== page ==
Electric pulses may ease paralysis after broken neck

Melanie Reid’s left hand had "flopped like a bunch of bananas" since she broke her neck in a horse-riding accident 14 years ago.

Now she can use it to scroll on a smartphone and undo her seatbelt following a ground-breaking new treatment using electrical pulses.

Combined with physiotherapy, it’s thought to be restoring some movement to people paralysed from the neck down. A study of the technique on 60 patients found that 43 showed some improvement in the use of their arms and hands.

The team is applying for regulatory approval to use their system to treat patients in hospitals in the US.

It works using electrodes attached around the affected area. High frequency pulses of electricity boost the impulses our brain sends to our hands and arms through our nerves, signals which in Melanie's case have been weakened by her spinal injury.

Graphic showing how the treatment works
[BBC]
Melanie Reid, a tetraplegic patient
Melanie Reid has had small improvements to her hand movements that have made a big difference to her life [BBC News/Tony Jolliffe]

Melanie, 67, a journalist with the Times who lives in Stirlingshire in Scotland, is one of the first patients to try the new technique. The movement of her hands and arms were restricted, especially her left hand, which she couldn’t move at all.

She underwent two months of electrical pulses combined with intensive physiotherapy. She says it has led to some lasting small improvements which have made a big a difference to her daily life.

“I can undo my seatbelt with my left thumb, I now trust this hand to lift a cup of coffee, I can pick up small things and do tasks like straining rice with hot water," she told me.

While most of those in the trial had more movement with the device turned on, it is impossible to say yet how much of the longer-term improvements - when the patient isn't wearing it - are down to the electrical pulses and how much come from the physiotherapy.

“When you enrol someone into a study and pay a lot of attention to them over many months, there is going to be a certain amount of improvement,” said Prof Robert Brownstone, a surgeon and professor of neurology at University College London, who is independent of the research team.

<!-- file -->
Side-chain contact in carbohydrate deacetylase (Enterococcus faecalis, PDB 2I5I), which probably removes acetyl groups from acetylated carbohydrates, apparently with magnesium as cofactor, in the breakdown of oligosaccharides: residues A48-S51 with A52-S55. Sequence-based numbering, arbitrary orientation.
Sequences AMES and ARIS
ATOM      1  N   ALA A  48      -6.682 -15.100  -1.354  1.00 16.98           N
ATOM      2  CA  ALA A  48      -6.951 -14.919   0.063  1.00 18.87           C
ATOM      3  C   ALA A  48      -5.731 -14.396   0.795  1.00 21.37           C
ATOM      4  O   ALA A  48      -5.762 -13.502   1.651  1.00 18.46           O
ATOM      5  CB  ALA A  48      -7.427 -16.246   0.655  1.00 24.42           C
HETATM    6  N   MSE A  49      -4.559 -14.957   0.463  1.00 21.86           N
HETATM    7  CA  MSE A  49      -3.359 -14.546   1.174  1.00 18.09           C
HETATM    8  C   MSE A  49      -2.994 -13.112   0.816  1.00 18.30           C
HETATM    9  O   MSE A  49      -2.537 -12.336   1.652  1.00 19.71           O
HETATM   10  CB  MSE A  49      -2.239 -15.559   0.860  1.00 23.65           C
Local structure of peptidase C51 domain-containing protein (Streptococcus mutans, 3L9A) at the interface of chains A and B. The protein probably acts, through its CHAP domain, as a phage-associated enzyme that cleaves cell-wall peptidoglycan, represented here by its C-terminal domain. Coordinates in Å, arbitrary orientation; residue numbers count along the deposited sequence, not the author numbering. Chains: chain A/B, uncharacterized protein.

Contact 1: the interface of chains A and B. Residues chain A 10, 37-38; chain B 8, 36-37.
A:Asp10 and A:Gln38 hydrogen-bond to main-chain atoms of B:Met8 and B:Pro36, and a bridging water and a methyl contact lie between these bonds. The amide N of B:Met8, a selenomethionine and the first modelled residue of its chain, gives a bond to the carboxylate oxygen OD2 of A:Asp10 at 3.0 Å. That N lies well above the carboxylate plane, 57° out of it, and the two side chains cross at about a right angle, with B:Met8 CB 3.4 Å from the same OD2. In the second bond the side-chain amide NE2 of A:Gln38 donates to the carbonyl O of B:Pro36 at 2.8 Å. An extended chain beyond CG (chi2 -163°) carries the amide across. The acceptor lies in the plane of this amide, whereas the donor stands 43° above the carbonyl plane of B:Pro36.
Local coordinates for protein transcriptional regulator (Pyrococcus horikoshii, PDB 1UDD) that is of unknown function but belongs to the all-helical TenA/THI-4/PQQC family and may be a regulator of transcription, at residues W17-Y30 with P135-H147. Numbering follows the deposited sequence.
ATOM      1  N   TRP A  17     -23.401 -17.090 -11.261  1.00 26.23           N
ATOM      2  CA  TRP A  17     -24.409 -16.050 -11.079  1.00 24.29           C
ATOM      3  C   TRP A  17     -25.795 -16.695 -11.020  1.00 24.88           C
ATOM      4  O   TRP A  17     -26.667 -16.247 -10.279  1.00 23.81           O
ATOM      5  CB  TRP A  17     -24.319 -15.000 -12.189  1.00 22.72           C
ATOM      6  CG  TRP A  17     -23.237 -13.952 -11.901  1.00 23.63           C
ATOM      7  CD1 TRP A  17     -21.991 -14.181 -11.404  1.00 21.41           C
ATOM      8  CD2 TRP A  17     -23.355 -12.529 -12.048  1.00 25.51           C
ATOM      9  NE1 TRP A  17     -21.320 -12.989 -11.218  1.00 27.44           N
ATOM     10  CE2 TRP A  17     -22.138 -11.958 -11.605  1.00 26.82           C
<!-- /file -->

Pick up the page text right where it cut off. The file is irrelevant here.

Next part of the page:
Apart from the physiotherapy, the sense of hope and support from taking part in a potential treatment could also make a difference, he said.

Melanie said there were some things she could only do with the pulses turned on, like wringing water out of a facecloth and lifting objects, but that she felt the treatment had left her with a lasting improvement in strength.

“I can’t put the improvements all down to the electrical stimulation, but I feel they have been accelerated and encouraged by it," she said.

“There are no miracles in spinal injury [but] if this device is able to allow someone with tetraplegia to lift their arm to put food in their mouth or to have a drink, that is life-changing.”

Paralysed patient with walker
The electrical pulse technique has been used previously to help paralysed people with lower back injuries walk again [BBC News]

Patients with spinal injuries have been shown to improve best soon after their injury. Those chosen for the study had their accidents between 1 and 34 years ago, with little or no improvement since their initial recovery.

Mariel Purcell, director of research of the Scottish Centre for Innovation in Spinal Cord Injury at Queen Elizabeth University hospital in Glasgow, has been treating Melanie ever since her injury 14 years ago.

Her unit was invited onto the study because it is a world-leading research centre in the field.

She said she's never seen such progress with an injury sustained such a long time before.

“At the moment there isn’t any single drug or device that’s been approved and is of clinical benefit to patients,” she said.

The device is the latest development of work by a Swiss team, co-led by Prof Gregoire Courtine of the EPFL medical research lab in Lausanne. So far, they’ve helped 26 people with spinal injuries below the neck walk again using surgically implanted devices stimulating the spine - but so far only in lab tests.

The new system, which requires no surgery, is also the team’s first effort to find a treatment for people with broken necks, who have lost movement in their arms.

Prof Courtine has published evidence that electrical stimulation coupled with physiotherapy does result in some limited repair of the damaged nerves.

“We are so close to bringing life changing technology to these patients,” he told BBC News.

The US regulator, the Food and Drug Administration (FDA) is studying the data from the clinical study, which has been published in the journal Nature Medicine, to assess whether the technique is safe and the benefit is significant.

If the agency is satisfied, it will issue a licence for a medical device based on the technology, developed by a commercial spinoff company, Onward Medical, to be used to treat tetraplegics in American hospitals.

If the device gets the go ahead in the US, then the team behind the technology will apply for its use in other parts of the world.

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